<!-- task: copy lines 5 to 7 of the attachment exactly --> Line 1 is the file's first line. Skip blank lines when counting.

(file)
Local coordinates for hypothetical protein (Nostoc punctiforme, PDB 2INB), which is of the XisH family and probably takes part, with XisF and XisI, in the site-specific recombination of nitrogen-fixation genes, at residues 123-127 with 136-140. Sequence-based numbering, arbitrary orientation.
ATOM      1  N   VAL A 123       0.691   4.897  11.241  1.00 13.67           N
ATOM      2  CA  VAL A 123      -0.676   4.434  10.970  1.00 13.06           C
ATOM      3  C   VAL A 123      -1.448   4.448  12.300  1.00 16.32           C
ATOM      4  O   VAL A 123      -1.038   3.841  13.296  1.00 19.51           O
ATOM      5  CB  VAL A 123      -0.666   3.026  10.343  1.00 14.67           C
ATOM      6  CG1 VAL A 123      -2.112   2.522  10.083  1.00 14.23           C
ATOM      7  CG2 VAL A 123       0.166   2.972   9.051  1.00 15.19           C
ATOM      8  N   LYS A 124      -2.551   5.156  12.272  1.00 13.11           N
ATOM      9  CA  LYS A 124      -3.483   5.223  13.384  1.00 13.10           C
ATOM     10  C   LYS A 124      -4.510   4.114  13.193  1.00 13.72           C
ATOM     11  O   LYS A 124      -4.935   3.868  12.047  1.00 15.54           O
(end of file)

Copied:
ATOM      4  O   VAL A 123      -1.038   3.841  13.296  1.00 19.51           O
ATOM      5  CB  VAL A 123      -0.666   3.026  10.343  1.00 14.67           C
ATOM      6  CG1 VAL A 123      -2.112   2.522  10.083  1.00 14.23           C